Fort Pierce Offshore: Dec. 2017

Capt. Danny Markowski with a 28-pound kingfish caught in 35 feet of water out of the Fort Pierce Inlet. This fish ate a big blue runner slow trolled behind the boat. Photo provided by Capt. Danny Markowski.

We now have December upon us.  We will see a lot of cool and cold fronts approaching from the north bringing cooler temperatures and wind. Along with cooler air temperatures we will be seeing cooler water temperatures. December will have the sailfish migrating south and travelling right through the Treasure Coast waters. Even though sailfish can be caught in our water all through the year, this is the time of year that we will have the biggest abundance of them and they will be hungry. Sailfish seem to like rougher days with a lot of chop on top of the water. The average boater will not have as many days to get out and look for these fish due to the fronts making water conditions rough. It will be best to watch the pre-frontal and post-frontal forecast and pick your days.

Sailfish will be in depths of 80 foot on out. There are many ways to fish for sailfish. These fish can be caught slow trolling live baits such as sardines, threadfin herring or a larger blue runner.  The most common method for targeting sailfish is to troll rigged ballyhoo with a circle hook on 25-to-30-pound tackle. This range is enough for a good fight and will allow you to quickly get the fish to the boat without tiring them out too much. The circle hook rig will allow the hook to get hooked in the corner of the mouth instead of a jay hook in which the sailfish could swallow causing internal damage.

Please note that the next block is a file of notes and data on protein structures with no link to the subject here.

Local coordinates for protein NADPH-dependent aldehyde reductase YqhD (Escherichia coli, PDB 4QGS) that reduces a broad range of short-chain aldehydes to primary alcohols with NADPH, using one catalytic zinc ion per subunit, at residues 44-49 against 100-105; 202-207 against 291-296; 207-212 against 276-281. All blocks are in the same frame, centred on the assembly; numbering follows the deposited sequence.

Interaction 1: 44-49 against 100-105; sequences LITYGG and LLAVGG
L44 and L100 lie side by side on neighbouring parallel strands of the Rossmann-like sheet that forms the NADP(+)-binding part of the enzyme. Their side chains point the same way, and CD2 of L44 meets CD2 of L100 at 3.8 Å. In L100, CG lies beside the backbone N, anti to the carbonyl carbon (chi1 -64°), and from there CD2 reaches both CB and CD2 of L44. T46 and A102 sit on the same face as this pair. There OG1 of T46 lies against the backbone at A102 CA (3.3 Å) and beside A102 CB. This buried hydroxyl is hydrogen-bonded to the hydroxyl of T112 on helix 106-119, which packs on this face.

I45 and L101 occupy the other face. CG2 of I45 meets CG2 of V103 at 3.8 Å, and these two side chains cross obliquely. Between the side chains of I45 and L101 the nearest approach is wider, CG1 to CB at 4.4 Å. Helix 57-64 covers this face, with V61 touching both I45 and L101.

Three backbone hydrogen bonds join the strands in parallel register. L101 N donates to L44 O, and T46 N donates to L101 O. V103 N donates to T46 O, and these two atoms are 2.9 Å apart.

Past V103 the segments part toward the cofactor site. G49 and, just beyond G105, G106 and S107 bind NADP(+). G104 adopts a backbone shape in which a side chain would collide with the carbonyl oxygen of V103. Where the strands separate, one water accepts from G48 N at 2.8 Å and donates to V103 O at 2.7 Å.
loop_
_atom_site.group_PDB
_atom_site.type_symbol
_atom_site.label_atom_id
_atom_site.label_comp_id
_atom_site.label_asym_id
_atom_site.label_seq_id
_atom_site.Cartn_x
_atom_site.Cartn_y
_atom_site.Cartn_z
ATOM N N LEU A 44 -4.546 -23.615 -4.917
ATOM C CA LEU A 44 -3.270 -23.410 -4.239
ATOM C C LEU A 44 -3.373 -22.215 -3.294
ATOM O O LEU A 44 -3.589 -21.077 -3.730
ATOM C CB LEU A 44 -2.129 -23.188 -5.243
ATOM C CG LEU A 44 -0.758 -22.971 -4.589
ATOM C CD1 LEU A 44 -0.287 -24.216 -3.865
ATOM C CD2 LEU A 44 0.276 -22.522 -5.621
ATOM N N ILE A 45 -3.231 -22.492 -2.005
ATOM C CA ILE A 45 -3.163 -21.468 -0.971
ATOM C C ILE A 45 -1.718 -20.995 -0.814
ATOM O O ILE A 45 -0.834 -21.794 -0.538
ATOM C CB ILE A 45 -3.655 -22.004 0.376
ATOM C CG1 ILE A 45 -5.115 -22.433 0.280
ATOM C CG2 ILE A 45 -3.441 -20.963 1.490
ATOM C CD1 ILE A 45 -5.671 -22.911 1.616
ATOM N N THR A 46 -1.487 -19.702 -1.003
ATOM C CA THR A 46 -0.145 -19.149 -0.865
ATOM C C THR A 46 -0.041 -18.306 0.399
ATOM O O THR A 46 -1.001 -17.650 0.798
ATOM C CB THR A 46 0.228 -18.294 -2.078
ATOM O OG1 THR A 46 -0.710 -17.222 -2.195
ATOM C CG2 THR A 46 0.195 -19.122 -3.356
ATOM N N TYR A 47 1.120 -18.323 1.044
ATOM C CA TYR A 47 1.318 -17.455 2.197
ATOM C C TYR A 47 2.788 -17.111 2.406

One recommended way to get the sailfish’s attention is by dragging a couple of dredges behind your boat and in the prop-wash. Dredges vary in price and in looks. If you don’t have a dredge, you should go to your local tackle shop and see the different selections they have available and prices then decide on which one fits your budget the best. You can also place some squid teasers off outriggers as an added invitation to bring a sailfish up to the surface.  Keep a watch in the water behind what you are pulling and when a sailfish surfaces, drop a circle hook rigged ballyhoo back to the sailfish and reel or pull in the teaser and/or dredge back to the boat so he will eat the rigged ballyhoo.This method is used by most sailfish tournament anglers.

When hooked up with a sailfish, you will experience some magnificent jumps and speed combined into a great acrobatic show. After fighting a sailfish and getting it to the boat and getting your pictures, please take some care and revive the sailfish. This can be done by holding the sailfish boat-side with the sailfish facing the bow of the boat and slowly idling the boat forward to allow the water to wash over the gills until the fish is strong enough to swim on its own.

Be safe on the water and catch them up!

FORECAST BY: Capt. Danny Markowski
LottaBull Fishing Charters
Phone: (772) 370-8329